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These are the oft-used descriptors for one of the world’s most popular grapes: Sauvignon Blanc. Bold, ostentatious, and never one to hide in the shadows, this wine is the life of the party. But think about it for a second: what do you feel when you indulge in a glass of Sauvignon Blanc? Refreshed. Energized. Awake. The aromas are in-your-face, the flavors are bold and zesty. The etymology of ‘sauvignon’ comes from the French word ‘sauvage,’ meaning “wild.” (Sometimes the French aren’t so confusing after all!) But like all of the other grapes we’ve deconstructed so far, Sauvignon Blanc reflects the soil and climate it’s grown in, which makes complete sense when you taste a Sancerre next to a Marlborough. That being the case, this Deconstruction is going to be set up a little differently, so as to highlight why it tastes different in various locales. Suit up for France, California, and New Zealand!
Sauvignon Blanc finds its home in one of France’s white wine heartlands: the Loire Valley. Like Pinot Noir, Sauvignon Blanc is as old as the hills. But it didn’t really find its foothold in wine drinkers’ hearts until well into the 20th century. The wines of the world-renowned region of Sancerre were heralded from the 12th century onward (Legend has it that King Henry IV, upon sampling the local libations while his army camped in the nearby hills, proclaimed, “By God, this wine is the best I have ever tasted! If all in the kingdom were to drink it, there would be no more wars of religion!”), but they were red wines. Pinot Noir was king for centuries in Sancerre, until the dreaded Phylloxera wiped out every single vineyard in the late 19th century. This gave vintners a chance to experiment with other grapes, and Sauvignon Blanc came out the winner.
The absolutely-most-important thing about why Sauvignon Blanc tastes the way it does in Sancerre is because of… oysters. Seriously! Sancerre started out submerged under the ocean just a few (hundred million) years ago. You can still find oyster shells, beach cobbles, and maybe even some plesiosaur fossils littered throughout various parts of Sancerre. The two major soils to remember are Oxfordian limestone and Kimmeridgean clay. Throw those terms around (along with methoxypyrazines) at your next dinner party and watch your guests’ eyebrows dance. The oyster shells, the limestone, the clay, and the flint (the 3rd important soil type) all add to the smoky, stony aromas and flavors Sancerre has become so known for. Take a dip into our first wine:
Domaine Paul Cherrier Sancerre—Sancerre, Loire Valley, France
SIGHT: To be completely honest, these wines are all going to look ridiculously similar: clear and watery. We’ll see a little variation as we get on to the New World styles, but if you hold this wine up to a bright light, you could fool yourself into thinking that it’s vodka.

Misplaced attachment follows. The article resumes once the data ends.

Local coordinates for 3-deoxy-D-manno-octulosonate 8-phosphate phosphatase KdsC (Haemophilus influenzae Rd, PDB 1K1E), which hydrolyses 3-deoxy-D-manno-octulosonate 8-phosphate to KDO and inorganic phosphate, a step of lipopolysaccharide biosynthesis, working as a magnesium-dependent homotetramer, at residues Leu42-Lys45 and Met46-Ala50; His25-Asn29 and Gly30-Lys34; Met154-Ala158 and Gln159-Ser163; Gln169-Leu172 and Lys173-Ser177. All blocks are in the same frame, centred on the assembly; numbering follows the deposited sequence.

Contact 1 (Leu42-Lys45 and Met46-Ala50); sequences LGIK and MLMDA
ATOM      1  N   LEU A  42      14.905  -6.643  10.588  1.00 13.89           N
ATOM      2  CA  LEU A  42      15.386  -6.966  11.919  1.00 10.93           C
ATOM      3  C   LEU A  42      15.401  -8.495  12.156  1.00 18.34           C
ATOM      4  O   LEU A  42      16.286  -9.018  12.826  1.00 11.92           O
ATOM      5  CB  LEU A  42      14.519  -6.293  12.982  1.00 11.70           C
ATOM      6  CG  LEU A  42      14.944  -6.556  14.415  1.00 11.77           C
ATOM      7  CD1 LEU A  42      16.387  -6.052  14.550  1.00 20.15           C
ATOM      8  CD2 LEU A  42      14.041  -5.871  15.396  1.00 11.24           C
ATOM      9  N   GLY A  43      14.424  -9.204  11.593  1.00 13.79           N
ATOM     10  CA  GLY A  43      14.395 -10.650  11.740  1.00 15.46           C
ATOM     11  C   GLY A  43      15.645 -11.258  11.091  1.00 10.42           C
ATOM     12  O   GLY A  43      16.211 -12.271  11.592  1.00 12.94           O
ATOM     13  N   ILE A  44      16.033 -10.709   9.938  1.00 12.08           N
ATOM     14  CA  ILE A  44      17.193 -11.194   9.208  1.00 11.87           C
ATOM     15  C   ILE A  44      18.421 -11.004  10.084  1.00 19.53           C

SMELL: This Frenchie has a surprisingly muted nose. Delicate scents of lemon peel and fresh lime peek out from behind the strong presence of chalky minerality. If you have some of your kids’ sidewalk chalk handy, rub some between your fingers and see if the aromas have any resemblance of what’s in your glass.
TASTE: If the nose was less than exciting, the flavors of this wine definitely make up for it! That mouth-puckering, gum-clenching sensation you might be feeling is the full force of the acidity present in this Sauvignon Blanc. The midpalate and finish soften out with nuances of fresh white flowers and acacia.
Domaine Cherrier’s estate lies mainly on rocky Kimmeridgean clay, which produces wines with a little more body and texture and a pronounced floral note. Limestone typically produces wines with a fresher, fruitier character. Like most Sancerre producers, Cherrier blends Sauvignon Blanc from different vineyards together, in order to create a well-balanced, layered Sancerre that has characteristics from all soil types.
While the wines of Sancerre have always been well-respected in France, there wasn’t much to be shared beyond French borders. It was grown in small plots in various winemaking countries, but no one else had latched onto it. But there was one enterprising individual in California who thought it was a shame to let such a firecracker grape like Sauvignon Blanc lay by the wayside. His name? Robert Mondavi. You may have heard of him.
Robert Mondavi knew how easy it was to grow Sauvignon Blanc. It grew almost too well in a warm, temperate climate like Napa, and needed a little extra attention so it didn’t become Jack’s California Beanstalk. But it gave great yields and bold flavors, and Mondavi knew that the wine drinking public would go nuts over this wine—they just didn’t know it yet. In fact, they’d convinced themselves that they “hated Sauvignon Blanc!” It was too green, too vegetal, and tasted too much like green bell peppers and watery asparagus. But with proper vineyard management and a touch of oak barrel aging, Mondavi crafted a style of Sauvignon Blanc that stole the hearts of everyone who drank it. He only had to get people past the notion that it was a grape they said they hated, so he simply renamed it: Fume Blanc, a completely made-up term that sounded just sophisticated enough to trick people into drinking his glorious new creation!